Claudia Schiffer, the model, and hedge-fund manager Steve Cohen joined browsers at London’s Frieze Art Fair as a Damien Hirst sculpture priced at 3.5 million pounds ($5.6 million) was among the early sales.
Dasha Zhukova, the partner of Russian billionaire Roman Abramovich, was also at the VIP Day yesterday. Europe’s biggest commercial event devoted to living artists has $375 million worth of art, according to insurer Hiscox Ltd. Collectors are attracted by the emphasis on works by younger artists, mostly priced at less than $100,000, after the financial crisis depressed values for more expensive, heavily traded names by as much as 50 percent.
“The prices seem pretty reasonable,” Morgan Long, head of art investment at the London-based Fine Art Fund, said in an interview. “This is a place where dealers try to be sensible and this isn’t the time to be silly with price points. Over the years Frieze has become more and more commercial. The major galleries aren’t prepared to go out on a limb.”
Hirst is one of the artists whose values dropped the most in the last two years. His 3.5 million-pound 2006 fish-in- formaldehyde work, “The True Artist Helps the World by Revealing Mystic Truths,” consisting of more than 400 specimens in three cabinets, dominated the booth of the London-based White Cube. It sold to an Asian collector within the first hour of the preview.
In September 2008, a Hirst shark in formaldehyde fetched 9.6 million pounds at Sotheby’s “Beautiful Inside My Head Forever” auction.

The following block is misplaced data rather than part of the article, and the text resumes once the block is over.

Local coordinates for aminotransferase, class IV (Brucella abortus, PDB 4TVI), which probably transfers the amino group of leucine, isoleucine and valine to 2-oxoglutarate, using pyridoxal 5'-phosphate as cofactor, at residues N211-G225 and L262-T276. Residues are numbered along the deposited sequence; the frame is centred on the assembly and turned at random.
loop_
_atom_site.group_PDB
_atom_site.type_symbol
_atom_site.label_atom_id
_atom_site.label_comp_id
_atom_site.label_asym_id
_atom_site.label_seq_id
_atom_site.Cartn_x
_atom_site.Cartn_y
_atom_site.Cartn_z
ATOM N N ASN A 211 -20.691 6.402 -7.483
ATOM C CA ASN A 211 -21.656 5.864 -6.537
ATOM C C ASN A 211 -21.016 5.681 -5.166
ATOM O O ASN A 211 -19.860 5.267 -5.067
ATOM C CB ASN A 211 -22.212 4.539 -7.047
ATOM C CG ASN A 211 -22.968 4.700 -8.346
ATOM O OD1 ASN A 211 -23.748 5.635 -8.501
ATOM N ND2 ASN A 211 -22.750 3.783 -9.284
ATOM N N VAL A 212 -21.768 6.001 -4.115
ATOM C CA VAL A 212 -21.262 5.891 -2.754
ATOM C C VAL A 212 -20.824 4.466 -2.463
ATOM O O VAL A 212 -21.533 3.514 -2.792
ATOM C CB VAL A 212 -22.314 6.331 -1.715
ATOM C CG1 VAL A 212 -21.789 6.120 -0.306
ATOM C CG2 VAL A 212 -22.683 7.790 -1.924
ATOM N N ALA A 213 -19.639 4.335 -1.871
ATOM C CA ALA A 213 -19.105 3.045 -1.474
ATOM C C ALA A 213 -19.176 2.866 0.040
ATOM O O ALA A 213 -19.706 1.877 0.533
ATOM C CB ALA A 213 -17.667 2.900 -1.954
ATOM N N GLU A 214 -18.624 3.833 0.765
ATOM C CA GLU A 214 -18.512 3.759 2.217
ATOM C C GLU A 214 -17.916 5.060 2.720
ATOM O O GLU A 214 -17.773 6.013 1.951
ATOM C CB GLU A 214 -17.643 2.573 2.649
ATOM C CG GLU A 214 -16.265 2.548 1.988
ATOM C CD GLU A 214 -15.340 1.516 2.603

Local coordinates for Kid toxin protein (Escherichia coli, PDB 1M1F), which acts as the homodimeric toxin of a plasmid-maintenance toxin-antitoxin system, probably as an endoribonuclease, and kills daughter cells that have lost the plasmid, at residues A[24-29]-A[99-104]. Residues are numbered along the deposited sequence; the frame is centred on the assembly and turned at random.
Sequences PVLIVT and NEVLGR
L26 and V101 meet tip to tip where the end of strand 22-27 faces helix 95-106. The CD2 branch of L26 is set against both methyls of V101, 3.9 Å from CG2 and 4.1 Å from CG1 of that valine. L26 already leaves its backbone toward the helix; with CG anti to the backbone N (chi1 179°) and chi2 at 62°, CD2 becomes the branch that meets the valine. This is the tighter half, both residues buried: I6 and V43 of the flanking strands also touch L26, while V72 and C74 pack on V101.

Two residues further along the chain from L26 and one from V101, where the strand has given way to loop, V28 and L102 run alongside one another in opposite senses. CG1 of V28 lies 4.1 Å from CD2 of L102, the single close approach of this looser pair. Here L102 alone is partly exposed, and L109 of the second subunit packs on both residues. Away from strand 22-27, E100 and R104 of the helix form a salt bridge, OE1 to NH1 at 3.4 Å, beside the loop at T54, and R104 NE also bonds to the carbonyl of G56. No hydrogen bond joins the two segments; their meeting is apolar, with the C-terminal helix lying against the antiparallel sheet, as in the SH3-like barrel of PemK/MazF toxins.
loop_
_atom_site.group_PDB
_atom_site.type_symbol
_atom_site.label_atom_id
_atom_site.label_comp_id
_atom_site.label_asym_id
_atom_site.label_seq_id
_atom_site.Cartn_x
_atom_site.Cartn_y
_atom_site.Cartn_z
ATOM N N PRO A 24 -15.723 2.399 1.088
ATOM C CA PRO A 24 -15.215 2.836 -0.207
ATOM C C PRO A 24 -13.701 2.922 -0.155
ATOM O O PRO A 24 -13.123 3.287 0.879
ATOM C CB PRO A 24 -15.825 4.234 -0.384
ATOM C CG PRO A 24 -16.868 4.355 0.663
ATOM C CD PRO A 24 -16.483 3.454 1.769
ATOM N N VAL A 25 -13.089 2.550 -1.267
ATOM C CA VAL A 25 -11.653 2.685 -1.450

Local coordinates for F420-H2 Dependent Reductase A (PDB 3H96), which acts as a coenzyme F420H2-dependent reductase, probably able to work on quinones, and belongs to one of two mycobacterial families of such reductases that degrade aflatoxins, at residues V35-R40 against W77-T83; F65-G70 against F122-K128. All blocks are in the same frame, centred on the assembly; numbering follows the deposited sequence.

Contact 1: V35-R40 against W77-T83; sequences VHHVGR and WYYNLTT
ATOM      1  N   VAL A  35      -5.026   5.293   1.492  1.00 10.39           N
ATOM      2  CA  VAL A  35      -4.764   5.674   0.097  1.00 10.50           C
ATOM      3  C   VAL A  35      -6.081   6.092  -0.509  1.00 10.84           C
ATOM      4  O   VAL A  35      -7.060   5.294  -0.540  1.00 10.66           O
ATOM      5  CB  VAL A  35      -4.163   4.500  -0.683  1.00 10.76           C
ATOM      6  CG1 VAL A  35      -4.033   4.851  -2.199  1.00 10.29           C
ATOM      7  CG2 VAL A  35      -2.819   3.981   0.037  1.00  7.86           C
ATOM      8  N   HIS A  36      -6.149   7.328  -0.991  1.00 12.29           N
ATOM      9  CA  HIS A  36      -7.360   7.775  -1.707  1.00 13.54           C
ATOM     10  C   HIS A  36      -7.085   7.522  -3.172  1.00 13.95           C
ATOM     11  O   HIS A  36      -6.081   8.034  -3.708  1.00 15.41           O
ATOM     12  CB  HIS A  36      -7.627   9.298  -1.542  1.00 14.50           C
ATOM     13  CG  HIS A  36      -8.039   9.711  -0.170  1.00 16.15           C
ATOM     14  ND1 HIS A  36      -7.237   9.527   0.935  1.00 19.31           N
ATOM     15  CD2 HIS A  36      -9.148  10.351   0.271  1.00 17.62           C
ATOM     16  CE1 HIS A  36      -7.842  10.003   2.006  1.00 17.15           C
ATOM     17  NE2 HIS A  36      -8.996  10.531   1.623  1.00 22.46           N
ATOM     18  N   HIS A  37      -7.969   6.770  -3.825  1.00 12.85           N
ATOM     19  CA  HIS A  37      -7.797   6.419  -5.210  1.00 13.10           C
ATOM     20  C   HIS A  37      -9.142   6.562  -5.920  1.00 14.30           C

A 10-foot (3 meters) Hirst cabinet filled with Viagra tablets also loomed large on the booth of Gagosian, next to works by fellow market staples Richard Prince and Andy Warhol. It remained unsold during the afternoon of the preview, at about $6 million, according to dealers. The gallery itself doesn’t reveal individual prices.
International collectors such as Dakis Joannou of Greece and London jeweler Laurence Graff were also viewing Frieze, now in its eighth year in a temporary structure in Regent’s Park and with 173 galleries taking part.
London’s Lisson Gallery was one of several dealers reporting better sales than in 2009. Six works by Marina Abramovic priced between $30,000 and $300,000, and four sculptures by Anish Kapoor, ranging from 200,000 pounds for an editioned hanging object and 800,000 pounds for a large black fiberglass piece, were among the confirmed sales.
“It’s much faster than last year,” Nicholas Logsdail, the Lisson Gallery’s director, said in an interview. “Wealthy people have become bored with the financial markets and are paying more attention to art.”
The Brussels- and Paris-based dealer Almine Rech found an early buyer for a new, purple-chrome abstract sculpture by the German artist Anselm Reyle at 189,000 euros ($263,880). The New York-based dealer Marianne Boesky had sold four new works by the U.S. painter Donald Moffett for $60,000 each. Three sold to American collectors and one to a European, said Boesky.
“This year’s Frieze definitely feels more successful than 2009,” Jorg-Michael Bertz, a Dusseldorf-based art adviser, said. “The financial problems have been going on for so long, people now know how to deal with the situation.”